Born in Saskatchewan, Canada, Christina Day Martinson has been a featured soloist with Boston Baroque, Handel and Haydn Society, The Bach Ensemble, Tempesta di Mare, the UNICAMP Symphony Orchestra (Brazil) and the Symphony Orkest Mozart in Amsterdam. Ms. Martinson serves as concertmaster for Boston Baroque, and is associate concertmaster for the Handel and Haydn Society. She has served as concertmaster under conductors such as Roger Norrington, Richard Egarr, Bernard Labadie, Nicholas McGegan, Lawrence Cummings and Harry Christophers, among others. Ms. Martinson has been featured several times on WGBH radio’s “Classics in the Morning” with Cathy Fuller, performing Biber’s “Mystery Sonatas” with Martin Pearlman at the harpsichord.  Her performance of the work in 2012-2013 was chosen as a top 10 performance of the year in 2012 and as one the Boston Globe’stop concerts of 2013. “Her playing in each work combined a secure grasp of period style,” wrote the Globe’sJeremy Eichler, “with a fearless technique and, best of all, a delightful sense of spontaneity and imagination.” Ms. Martinson’s performance of Vivaldi’s Four Seasonswith Boston Baroque was released on Telarc in 2009 and was described by Gramophonemagazine as “storytelling par excellence.”


Founded in 1973 as “Banchetto Musicale” by Music Director Martin Pearlman, Boston Baroque’s orchestra is composed of some of the finest period-instrument players in the United States and are frequently joined by the ensemble’s professional chorus and by world-class, top instrumental and vocal soloists from around the globe. The ensemble presents an annual subscription series consisting of five programs performed at New England Conservatory’s Jordan Hall in Boston and at Harvard University’s Sanders Theatre in Cambridge for their annual New Year’s Eve and New Year’s Day festivities.

Boston Baroque’s career milestones include the American premiere of Rameau’s Zoroastrein honor of the composer’s 300th birthday in 1983, a Mozart opera series including the American period-instrument premieres of Don Giovanniin 1986 and The Magic Flutein 1989 along with The Marriage of Figaroand Così fan tutte. The orchestra also presented a revelatory exploration of the complete Beethoven symphonies on period instruments. In 1998 – 1999, the ensemble gave the modern premiere of The Philosopher’s Stone, a singspiel newly discovered to include music by Mozart which shed fresh light on his canon.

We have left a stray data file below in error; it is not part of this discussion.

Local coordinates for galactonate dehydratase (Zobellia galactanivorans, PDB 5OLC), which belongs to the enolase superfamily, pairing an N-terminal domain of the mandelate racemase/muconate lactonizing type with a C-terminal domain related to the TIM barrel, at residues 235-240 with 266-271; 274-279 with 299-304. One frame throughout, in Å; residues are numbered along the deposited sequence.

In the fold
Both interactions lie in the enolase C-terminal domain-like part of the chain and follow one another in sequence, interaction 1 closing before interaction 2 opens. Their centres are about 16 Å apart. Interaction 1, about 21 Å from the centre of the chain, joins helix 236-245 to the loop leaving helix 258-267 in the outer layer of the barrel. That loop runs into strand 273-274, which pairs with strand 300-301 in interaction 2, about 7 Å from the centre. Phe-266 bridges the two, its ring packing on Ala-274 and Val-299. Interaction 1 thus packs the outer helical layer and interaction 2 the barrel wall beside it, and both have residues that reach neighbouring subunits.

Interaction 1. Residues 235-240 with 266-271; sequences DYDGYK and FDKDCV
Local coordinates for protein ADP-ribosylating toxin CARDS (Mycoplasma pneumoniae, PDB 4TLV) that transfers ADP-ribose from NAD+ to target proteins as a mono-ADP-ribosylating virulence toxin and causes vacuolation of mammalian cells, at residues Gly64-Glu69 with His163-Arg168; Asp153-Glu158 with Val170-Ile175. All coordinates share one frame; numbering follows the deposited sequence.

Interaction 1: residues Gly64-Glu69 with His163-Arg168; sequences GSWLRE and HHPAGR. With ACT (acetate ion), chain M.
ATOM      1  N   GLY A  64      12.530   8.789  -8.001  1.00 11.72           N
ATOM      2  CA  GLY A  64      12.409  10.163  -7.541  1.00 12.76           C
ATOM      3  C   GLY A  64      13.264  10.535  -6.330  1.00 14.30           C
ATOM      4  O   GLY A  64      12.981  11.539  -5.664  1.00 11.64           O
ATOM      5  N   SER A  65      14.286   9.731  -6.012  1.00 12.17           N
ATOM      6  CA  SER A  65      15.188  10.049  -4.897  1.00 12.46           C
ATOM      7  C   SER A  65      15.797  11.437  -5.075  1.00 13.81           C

In recent years, Boston Baroque presented Boston’s first complete cycle of the surviving operas of Monteverdi with new performing editions by Martin Pearlman of L’incoronazione di Poppea and Il ritorno d’Ulisse, the recording of which received a GRAMMY nomination for Best Opera Recording in 2015. A series of Handel operas including Agrippina, Alcina, Xerxes, Giulio Cesare, Semele, and Amadigi di Gaulabrought the Boston Baroque international recognition. In May 2012, their performances of Gluck’s Orfeo ed Euridice, which incorporated dancers and original choreography, met with outstanding critical acclaim.


Vibrant, richly detailed performances, sophisticated interpretative skills and an evocative command of various composers and styles are a few of the hallmarks of esteemed American conductor Martin Pearlman. An international conductor known for his crisp communicative skills, Pearlman is also a highly regarded scholar, composer and an acclaimed three-time Grammy nominated recording artist. Founder and music director of the Boston Baroque, Mr. Pearlman enjoys an active guest conducting career on both the opera and orchestral stages.

Among the orchestras and opera companies that Mr. Pearlman has appeared with are Minnesota Orchestra, Omaha Symphony, Alabama Symphony, San Antonio Symphony, Springfield Symphony (Massachusetts), New World Symphony, National Arts Center Orchestra of Ottawa, The Washington Opera, Utah Opera, Opera Columbus, and Boston Lyric Opera.

In addition to directing Boston Baroque in its annual subscription series, he has taken the ensemble on tour nationally and in Europe, and has made over 22 recordings for Telarc International, three of which have been Grammy nominated, cementing the organization’s reputation as America’s premiere period-instrument orchestra. Mr. Pearlman and the Boston Baroque were the first American orchestra to record with the UK label Linn Records.Pearlman is the only conductor from the period-instrument field to have performed live on the internationally televised Grammy Awards show.

In addition to prepared new performing versions of Monteverdi’s operas Il ritorno d’Ulisseand L’incoronazione di Poppea, Mr. Pearlman has also edited a new critical edition of Armand-Louis Couperin’s complete keyboard works, and created a new orchestration and edition of Cimarosa’s Il maestro di cappella.